Written by Jen Finn
July 23, 2013
Likelihood of even fewer days at sea spurs call for management by regions
Even in a fishery where bad news has long been the norm, Maine's surviving groundfish crews and dealers are dreading the outcome of this summer's New England Fishery Management Council deliberations. Some say the potential for still more days-at-sea reductions, up to a one-third loss over the next two years, may push the last boats out of Maine.
"Vessel attrition to Massachusetts increased three- or fourfold from 2004 to 2005," says Hank Soule, the Portland Fish Exchange's general manager. "We've lost most of our big boats. Five years ago, we handled [fish from] around 250 boats. There are a little fewer than 100 today."
The fish exchange backed an unsuccessful campaign to change Maine law so trawl fishermen could land in Pine Tree State ports lobster bycatch taken offshore; Maine only allows landing of trap-caught bugs. That policy, Soule says, is driving many boats to Gloucester, Mass., to earn critical extra dollars. Massachusetts lets draggers land trawl-caught crustaceans.
Long steaming times to more plentiful fishing grounds hobble Maine-ported boats. They must make that trip because "eastern Gulf of Maine stocks have collapsed, and [the fish] come back in the way they have closer to Gloucester," says Robin Alden, executive director of the Penobscot East Resource Center in Stonington, Maine.
The prospect of Maine finally losing its groundfish industry spurred fishermen, scientists and conservation groups to form the Area Management Coalition. They see Maine's fishing industry now teetering on a one-legged stool of lobster landings.
"If lobster go, we're going to lose our fishing communities," Alden says.
In May the coalition supported the Downeast Initiative, a bid to have the New England Fishery Management Council consider community-based ecosystem management in the Gulf of Maine. Further days-at-sea reductions are likely because the New England council must meet court-imposed rebuilding deadlines. The Maine proposal is one of several calling for management by geographic sector.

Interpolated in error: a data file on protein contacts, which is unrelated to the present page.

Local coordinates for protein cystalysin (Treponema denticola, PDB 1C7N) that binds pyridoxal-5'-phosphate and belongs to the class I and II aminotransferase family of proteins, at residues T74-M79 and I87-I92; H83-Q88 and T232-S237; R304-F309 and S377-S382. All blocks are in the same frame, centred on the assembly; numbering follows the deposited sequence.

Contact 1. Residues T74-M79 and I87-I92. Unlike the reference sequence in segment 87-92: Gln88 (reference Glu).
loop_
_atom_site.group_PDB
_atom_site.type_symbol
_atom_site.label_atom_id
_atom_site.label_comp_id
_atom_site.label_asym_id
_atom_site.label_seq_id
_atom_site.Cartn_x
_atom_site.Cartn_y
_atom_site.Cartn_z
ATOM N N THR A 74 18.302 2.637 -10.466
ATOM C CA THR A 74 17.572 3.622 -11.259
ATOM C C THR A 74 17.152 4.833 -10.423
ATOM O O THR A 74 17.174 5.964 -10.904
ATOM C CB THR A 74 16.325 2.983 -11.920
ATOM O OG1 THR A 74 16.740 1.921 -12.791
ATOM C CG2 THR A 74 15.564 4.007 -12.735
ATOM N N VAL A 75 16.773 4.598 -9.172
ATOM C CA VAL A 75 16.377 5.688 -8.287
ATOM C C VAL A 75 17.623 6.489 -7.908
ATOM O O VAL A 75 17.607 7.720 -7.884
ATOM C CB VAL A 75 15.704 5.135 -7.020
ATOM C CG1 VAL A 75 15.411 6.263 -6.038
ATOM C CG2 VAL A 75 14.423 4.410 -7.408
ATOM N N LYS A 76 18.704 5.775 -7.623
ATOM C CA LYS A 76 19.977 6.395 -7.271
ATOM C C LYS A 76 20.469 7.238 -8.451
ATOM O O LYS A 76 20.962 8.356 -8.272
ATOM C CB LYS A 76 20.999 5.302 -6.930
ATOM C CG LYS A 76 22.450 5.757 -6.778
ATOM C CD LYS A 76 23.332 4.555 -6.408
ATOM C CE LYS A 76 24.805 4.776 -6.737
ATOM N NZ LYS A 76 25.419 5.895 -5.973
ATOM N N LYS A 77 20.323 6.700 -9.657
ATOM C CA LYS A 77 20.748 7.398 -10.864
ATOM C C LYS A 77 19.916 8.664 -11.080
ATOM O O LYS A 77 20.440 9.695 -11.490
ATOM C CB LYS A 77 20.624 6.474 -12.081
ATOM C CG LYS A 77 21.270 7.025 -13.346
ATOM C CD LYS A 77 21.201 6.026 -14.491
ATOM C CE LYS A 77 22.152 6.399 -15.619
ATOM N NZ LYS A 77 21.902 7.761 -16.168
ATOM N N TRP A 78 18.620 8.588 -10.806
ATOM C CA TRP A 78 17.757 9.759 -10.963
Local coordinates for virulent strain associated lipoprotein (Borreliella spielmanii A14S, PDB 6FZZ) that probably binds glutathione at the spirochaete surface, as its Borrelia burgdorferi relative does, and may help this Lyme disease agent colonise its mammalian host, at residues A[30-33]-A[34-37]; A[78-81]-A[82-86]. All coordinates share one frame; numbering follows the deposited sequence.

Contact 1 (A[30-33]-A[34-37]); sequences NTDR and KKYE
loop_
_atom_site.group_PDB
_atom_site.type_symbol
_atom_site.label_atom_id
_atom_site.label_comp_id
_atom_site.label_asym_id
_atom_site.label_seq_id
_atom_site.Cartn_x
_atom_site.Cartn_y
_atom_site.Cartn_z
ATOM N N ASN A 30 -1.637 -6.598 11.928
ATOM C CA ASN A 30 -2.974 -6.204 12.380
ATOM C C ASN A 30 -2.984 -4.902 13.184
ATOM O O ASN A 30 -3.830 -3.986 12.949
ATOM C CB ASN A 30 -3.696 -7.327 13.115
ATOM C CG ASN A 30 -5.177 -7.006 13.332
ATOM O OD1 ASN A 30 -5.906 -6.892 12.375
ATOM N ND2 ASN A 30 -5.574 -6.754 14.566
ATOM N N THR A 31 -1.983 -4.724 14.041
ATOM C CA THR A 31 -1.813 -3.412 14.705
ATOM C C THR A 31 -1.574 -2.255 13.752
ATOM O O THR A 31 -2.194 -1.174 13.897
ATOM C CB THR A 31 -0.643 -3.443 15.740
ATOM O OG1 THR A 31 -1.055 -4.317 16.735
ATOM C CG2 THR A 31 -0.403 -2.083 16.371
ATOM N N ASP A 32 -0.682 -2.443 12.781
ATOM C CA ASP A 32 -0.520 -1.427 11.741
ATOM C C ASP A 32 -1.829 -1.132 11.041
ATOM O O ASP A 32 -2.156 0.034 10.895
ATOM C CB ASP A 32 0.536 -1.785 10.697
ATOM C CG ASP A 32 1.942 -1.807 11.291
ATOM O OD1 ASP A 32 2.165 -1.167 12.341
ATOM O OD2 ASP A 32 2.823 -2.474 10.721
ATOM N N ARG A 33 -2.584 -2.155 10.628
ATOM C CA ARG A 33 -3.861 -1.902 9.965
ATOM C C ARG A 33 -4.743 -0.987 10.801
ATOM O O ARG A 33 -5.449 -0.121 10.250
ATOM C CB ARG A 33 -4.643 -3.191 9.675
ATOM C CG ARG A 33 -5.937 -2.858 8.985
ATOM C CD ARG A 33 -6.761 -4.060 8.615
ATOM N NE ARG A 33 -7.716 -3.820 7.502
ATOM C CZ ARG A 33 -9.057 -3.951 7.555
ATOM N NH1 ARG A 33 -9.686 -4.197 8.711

"The idea is that places are different... There's quite a bit of evidence, not only from the U.S. but from Canada and Europe too, that cod stocks have a local component," says Alden, former commissioner of Maine's Division of Marine Resources. Proponents envision "drawing lines where people fish... where you're committed to the future of that area," she says.
There would be rules to protect habitat for spawning and juvenile cod, "so you're working with the fish to help them do what they need to," Alden says. "There are a lot of issues, we know, that have to be dealt with in terms of accountability." Detailed reporting rules would transfer some of that responsibility from the government to local communities, she says.
Some fishermen have doubts about the area management proposal, according to the Gloucester-based Northeast Seafood Coalition. In a May letter to the council, the group's executive director, Jackie Odell, expressed concern that the area-management option is "rapidly devolving into a race to take advantage of what may be unintended loopholes" in the Magnuson-Stevens Act. That, she added, gave the seafood coalition no choice but to submit its own sector plan.
Prices in late May were good, over $4 for big cod and around $3.50 for markets at the Portland Fish Exchange. Tens of thousands of pounds of resurgent haddock showed up, earning $1.80 for scrod and up to $2.70 for adults, according to federal price reports.
Close behind cod were monkfish, fetching almost $4. Monk prices should rise following NMFS's decision to hold back extra days at sea that captains were expecting to use in the southern monkfish area from lower New England through the Mid-Atlantic.